South Philly Food Co-op Is One Step Closer to Opening

Photo by Michael Ermilio

The South Philadelphia Food Co-op — a member-owned retail grocery store and community hub in East Passyunk — has been in the works since 2010.

While there’s no projected opening date yet, the co-op kicked off a $1 million capital campaign to fund the store’s completion and startup costs back in May. And today, they announced that they’re already a third of the way to their goal.

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East Passyunk Is Getting a Fried Chicken Spot

Image from Google Maps

Is a fried chicken boom building in Philly?

First, Love & Honey Fried Chicken opens to sellout crowds in Northern Liberties. Now, chef Adam Volk is bringing Redcrest Fried Chicken to the corner where 11th and Cross Streets meet Passyunk Avenue.

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Support Refugees and Immigrants at Saté Kampar’s Can’t-Miss Dinner Series

Photo courtesy of Muhibbah Dinners

South Philadelphia, with its diverse immigrant and refugee populations and a tight-knit community of forward-thinking chefs and restaurateurs, has become ground zero for the dining industry’s grassroots movement in support of immigration reform in Philly.

Chefs Cristina Martinez and Ben Miller of South Philly Barbacoa have organized chefs, workers, and eaters around the right to work. And now, Saté Kampar chef Ange Branca is raising funds to support the city’s immigrant and refugee communities with a family-style series of Muhibbah Dinners.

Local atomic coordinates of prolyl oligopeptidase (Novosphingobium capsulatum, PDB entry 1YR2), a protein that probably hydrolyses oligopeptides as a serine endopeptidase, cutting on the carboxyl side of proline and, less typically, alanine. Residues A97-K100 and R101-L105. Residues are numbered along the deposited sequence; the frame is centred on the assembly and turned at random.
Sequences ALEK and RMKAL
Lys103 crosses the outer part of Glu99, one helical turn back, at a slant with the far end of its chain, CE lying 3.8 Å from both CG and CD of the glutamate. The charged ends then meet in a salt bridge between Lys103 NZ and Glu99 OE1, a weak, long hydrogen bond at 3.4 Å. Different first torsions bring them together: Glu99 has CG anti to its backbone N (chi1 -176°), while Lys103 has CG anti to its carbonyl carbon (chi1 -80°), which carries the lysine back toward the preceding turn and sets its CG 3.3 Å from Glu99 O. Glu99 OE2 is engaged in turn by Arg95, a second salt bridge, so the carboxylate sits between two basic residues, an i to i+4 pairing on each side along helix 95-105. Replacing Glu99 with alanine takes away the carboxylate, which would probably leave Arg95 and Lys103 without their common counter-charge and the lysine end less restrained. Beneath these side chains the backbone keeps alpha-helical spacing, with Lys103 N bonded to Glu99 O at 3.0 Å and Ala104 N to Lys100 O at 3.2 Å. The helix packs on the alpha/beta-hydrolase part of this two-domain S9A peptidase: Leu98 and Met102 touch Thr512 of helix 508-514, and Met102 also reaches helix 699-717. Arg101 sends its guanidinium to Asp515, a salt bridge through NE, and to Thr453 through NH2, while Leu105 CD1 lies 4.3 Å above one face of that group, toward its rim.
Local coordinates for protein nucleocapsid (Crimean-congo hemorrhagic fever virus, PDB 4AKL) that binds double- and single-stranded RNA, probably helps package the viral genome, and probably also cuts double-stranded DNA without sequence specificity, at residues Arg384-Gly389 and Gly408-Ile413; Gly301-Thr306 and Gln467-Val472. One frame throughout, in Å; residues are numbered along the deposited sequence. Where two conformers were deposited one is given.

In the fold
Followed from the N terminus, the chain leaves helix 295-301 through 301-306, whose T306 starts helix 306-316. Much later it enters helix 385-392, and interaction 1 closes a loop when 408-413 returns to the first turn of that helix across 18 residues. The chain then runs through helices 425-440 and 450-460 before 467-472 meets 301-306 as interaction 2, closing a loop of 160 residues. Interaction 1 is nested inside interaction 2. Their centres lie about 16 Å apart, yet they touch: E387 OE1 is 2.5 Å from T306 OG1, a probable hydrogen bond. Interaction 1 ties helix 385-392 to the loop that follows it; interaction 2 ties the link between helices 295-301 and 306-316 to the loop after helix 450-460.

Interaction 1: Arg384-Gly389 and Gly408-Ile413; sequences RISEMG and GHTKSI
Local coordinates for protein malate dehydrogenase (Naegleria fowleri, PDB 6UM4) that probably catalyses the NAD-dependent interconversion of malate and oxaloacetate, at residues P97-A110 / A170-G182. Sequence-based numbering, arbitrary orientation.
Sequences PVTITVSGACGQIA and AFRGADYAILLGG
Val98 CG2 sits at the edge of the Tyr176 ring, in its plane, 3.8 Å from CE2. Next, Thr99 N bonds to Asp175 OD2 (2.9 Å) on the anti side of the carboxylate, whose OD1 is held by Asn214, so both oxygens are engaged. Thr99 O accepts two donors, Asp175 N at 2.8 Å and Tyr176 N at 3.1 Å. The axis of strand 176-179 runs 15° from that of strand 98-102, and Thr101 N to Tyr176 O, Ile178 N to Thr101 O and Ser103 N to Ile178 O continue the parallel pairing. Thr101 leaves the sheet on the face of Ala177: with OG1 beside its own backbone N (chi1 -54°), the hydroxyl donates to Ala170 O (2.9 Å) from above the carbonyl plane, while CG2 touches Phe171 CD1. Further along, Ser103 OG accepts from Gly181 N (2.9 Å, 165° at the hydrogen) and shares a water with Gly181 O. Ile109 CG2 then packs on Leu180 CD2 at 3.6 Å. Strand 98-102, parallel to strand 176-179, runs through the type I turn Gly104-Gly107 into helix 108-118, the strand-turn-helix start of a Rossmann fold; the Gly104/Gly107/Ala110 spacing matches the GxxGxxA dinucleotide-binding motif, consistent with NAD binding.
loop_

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Common Threads in This Year’s Rouse Award Residential Finalists

Even Folsom Powerhouse, the most residential of this year's Rouse Award finalists, incorporates mixed uses in the form of an updated take on the traditional corner store. | Photo: Postgreen Homes

Even Folsom Powerhouse, the most residential of this year’s Rouse Award finalists, incorporates mixed uses in the form of an updated take on the traditional corner store. | Photo: Postgreen Homes

The Urban Land Institute Philadelphia District Council announced the finalists for this year’s Willard G. “Bill” Rouse Awards for Excellence last week, and five of the 14 finalists fall into the residential category, at least in part.

And it’s that “at least in part” part that’s one of the most significant common threads connecting the five projects. The message these projects deliver is one that urbanists, developers and planners have all been hammering home in one way or another for more than a decade now: Single-use is out, multitasking is in. (Toll Brothers, please copy.)

Not even the most residential of the five projects is exclusively residential, and that project has many other features that make it a standout. Read more »

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